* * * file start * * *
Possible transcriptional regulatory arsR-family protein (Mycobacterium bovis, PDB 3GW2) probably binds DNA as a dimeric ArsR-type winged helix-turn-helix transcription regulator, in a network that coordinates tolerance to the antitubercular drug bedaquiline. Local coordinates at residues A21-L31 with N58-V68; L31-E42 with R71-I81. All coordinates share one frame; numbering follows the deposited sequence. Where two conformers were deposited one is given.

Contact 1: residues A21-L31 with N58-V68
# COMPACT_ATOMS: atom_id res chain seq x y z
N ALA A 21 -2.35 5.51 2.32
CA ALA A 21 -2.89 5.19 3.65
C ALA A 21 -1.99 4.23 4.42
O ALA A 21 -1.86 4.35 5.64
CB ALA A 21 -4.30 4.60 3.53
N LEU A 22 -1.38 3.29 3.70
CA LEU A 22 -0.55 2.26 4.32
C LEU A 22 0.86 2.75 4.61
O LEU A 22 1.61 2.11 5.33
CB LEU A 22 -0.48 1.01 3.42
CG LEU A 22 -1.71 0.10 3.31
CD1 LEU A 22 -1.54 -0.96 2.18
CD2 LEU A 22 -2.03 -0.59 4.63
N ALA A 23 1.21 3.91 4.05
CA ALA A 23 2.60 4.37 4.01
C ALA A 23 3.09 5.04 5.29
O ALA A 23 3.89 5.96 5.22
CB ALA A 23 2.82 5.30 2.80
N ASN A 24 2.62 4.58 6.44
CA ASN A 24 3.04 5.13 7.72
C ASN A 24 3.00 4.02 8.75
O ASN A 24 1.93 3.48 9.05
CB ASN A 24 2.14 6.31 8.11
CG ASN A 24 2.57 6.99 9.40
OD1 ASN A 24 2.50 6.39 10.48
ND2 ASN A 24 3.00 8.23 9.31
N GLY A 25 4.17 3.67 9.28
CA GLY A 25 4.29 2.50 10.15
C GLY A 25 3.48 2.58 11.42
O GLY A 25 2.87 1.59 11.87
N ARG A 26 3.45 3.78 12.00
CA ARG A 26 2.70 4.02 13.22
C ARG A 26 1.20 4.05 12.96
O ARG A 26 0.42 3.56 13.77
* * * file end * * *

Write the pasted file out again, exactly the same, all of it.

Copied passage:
Possible transcriptional regulatory arsR-family protein (Mycobacterium bovis, PDB 3GW2) probably binds DNA as a dimeric ArsR-type winged helix-turn-helix transcription regulator, in a network that coordinates tolerance to the antitubercular drug bedaquiline. Local coordinates at residues A21-L31 with N58-V68; L31-E42 with R71-I81. All coordinates share one frame; numbering follows the deposited sequence. Where two conformers were deposited one is given.

Contact 1: residues A21-L31 with N58-V68
# COMPACT_ATOMS: atom_id res chain seq x y z
N ALA A 21 -2.35 5.51 2.32
CA ALA A 21 -2.89 5.19 3.65
C ALA A 21 -1.99 4.23 4.42
O ALA A 21 -1.86 4.35 5.64
CB ALA A 21 -4.30 4.60 3.53
N LEU A 22 -1.38 3.29 3.70
CA LEU A 22 -0.55 2.26 4.32
C LEU A 22 0.86 2.75 4.61
O LEU A 22 1.61 2.11 5.33
CB LEU A 22 -0.48 1.01 3.42
CG LEU A 22 -1.71 0.10 3.31
CD1 LEU A 22 -1.54 -0.96 2.18
CD2 LEU A 22 -2.03 -0.59 4.63
N ALA A 23 1.21 3.91 4.05
CA ALA A 23 2.60 4.37 4.01
C ALA A 23 3.09 5.04 5.29
O ALA A 23 3.89 5.96 5.22
CB ALA A 23 2.82 5.30 2.80
N ASN A 24 2.62 4.58 6.44
CA ASN A 24 3.04 5.13 7.72
C ASN A 24 3.00 4.02 8.75
O ASN A 24 1.93 3.48 9.05
CB ASN A 24 2.14 6.31 8.11
CG ASN A 24 2.57 6.99 9.40
OD1 ASN A 24 2.50 6.39 10.48
ND2 ASN A 24 3.00 8.23 9.31
N GLY A 25 4.17 3.67 9.28
CA GLY A 25 4.29 2.50 10.15
C GLY A 25 3.48 2.58 11.42
O GLY A 25 2.87 1.59 11.87
N ARG A 26 3.45 3.78 12.00
CA ARG A 26 2.70 4.02 13.22
C ARG A 26 1.20 4.05 12.96
O ARG A 26 0.42 3.56 13.77